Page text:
Republican presidential nominee Mitt Romney has been bashing President Obama for fumbles in Libya, softness on China and indifference regarding the Middle East. Obama, in return, has characterized Romney as a ham-handed amateur who lacks the delicate touch needed to manage complex global issues.
But the key to effective foreign policy over the next four years lies not in Tehran or Beijing or Kabul, but in Washington, where politicians of both parties have been frittering away American wealth, prestige and power.
America's national debt, at $16 trillion, is the largest in the world, by far, and it may soon cripple the nation's ability to spend on defense, foreign aid and many other things. The fast-approaching "fiscal cliff" could promptly plunge America into an easily avoidable recession, further undermining U.S. economic power. Many Wall Street analysts, meanwhile, expect further downgrades of the U.S. credit rating no matter what happens, since there may be no way to address the debt without harming the economy.
That has made the federal budget, typically a domestic issue, one of the top concerns of foreign-policy wonks. "There is great uncertainty as to whether America will resolve its domestic political dysfunction and bounce back as a vibrant and strong engine of global growth," analysts from the Brookings Institution wrote in a recent analysis of U.S. relations with China. "The president in 2013 should focus his attention on setting the United States on a fiscally sound path."
China may pose the biggest foreign-policy challenge over the next decade—and that is directly linked to how Washington handles economic issues. China's economy is growing much faster than America's and will become the world's largest within a few years. China is also pursuing a deliberate strategy of harnessing economic power to advance national interests, whereas Washington, awash in bickering over the appropriate level of regulation, tends to avoid any kind of national economic policy. As its economic power grows, China—which already possesses nuclear weapons—is building military power to match. Meanwhile, China has become American's biggest foreign creditor, raising worries that it could wage economic warfare against the United States if it chose to.
Romney has made China a focal point of his campaign, saying he'll "crack down" on China by toughening trade policies, officially labeling China a currency manipulator, and expanding U.S. naval presence in the Pacific. He has also promised to axe government programs financed by foreign creditors. "Is the program so critical it's worth borrowing money from China to pay for it?" he said in the first presidential debate, in Denver. "If not, I'll get rid of it."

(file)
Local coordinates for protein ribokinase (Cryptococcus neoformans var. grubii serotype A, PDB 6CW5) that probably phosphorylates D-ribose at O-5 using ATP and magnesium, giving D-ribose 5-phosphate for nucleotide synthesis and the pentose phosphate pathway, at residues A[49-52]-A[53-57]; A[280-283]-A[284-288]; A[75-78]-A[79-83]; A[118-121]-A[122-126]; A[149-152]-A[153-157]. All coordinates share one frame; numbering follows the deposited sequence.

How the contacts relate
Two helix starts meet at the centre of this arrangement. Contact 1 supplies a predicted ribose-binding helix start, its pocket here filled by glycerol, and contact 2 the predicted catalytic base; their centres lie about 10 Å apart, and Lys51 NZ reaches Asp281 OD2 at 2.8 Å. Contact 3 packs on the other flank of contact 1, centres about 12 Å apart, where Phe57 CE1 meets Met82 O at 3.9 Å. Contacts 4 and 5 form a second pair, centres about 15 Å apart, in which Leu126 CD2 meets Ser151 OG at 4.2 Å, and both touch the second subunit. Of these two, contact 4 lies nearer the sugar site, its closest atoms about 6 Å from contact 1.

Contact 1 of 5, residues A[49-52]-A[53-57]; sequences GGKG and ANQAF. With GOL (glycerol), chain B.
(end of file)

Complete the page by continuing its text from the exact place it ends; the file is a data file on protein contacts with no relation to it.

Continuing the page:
That might sound decisive and simple, but Romney's proposals are predicated on Washington developing a coherent set of tax and spending policies—which is turning out to be the biggest political problem in decades. China holds about $1.2 trillion in U.S. government securities. That's only about seven percent of the $16.2 trillion national debt. (Foreigners in total hold about one-third of the national debt, with the rest held by U.S. investors, the Federal Reserve and government entities such as the Social Security Trust Fund.)
Yet cutting seven percent from the federal budget is remarkably difficult. One element of the fiscal cliff is a set of spending cuts set to go into effect on January 1 that would save about $110 billion per year—which is less than three percent of the total budget. The White House has described those cuts as "destructive," and even Romney has decried the risk to the defense budget, which would absorb half the cuts. Congress is expected to battle over the issue right up till the January 1 deadline, and possibly beyond.
Raising taxes would reduce the need to cut spending (or borrow from China), yet there's profound disagreement over that, too. "Temporary" tax cuts due to expire at the end of the year add up to another $375 billion in federal revenue per year (roughly 10 percent of the total budget), which may or may not materialize depending on what Congress decides to do. Taxes, of course, are one of the biggest issues in the presidential campaign, with Romney proposing across-the-board tax cuts and Obama wanting to raise taxes on the wealthy.
The huge mismatch between spending and revenue has alarmed military leaders. Retired Adm. Mike Mullen, former chairman of the joint chiefs, has been arguing for several years that the national debt is America's biggest security threat. Former Defense Secretary Robert Gates has joined Mullen in a kind of mini-tour to promote the urgent need for a resolution of the fiscal cliff. Some critics argue that Mullen and Gates are shilling for a bloated defense industry that needs to shrink. Yet regardless of the defense budget, it's self-evident that the United States will be able to practice a more muscular foreign policy with a healthy economy and manageable amount of debt than with a self-induced recession that makes the debt problem even worse.
Romney and Obama are sure to keep arguing until the last vote is cast about allies, enemies and global hotspots. Yet strength abroad starts with strength at home, which means that the candidate who can tame Congress and work out the tedious details on taxes and spending will be the one with the best foreign-policy credentials.
Rick Newman is the author of Rebounders: How Winners Pivot From Setback To Success. Follow him on Twitter: @rickjnewman.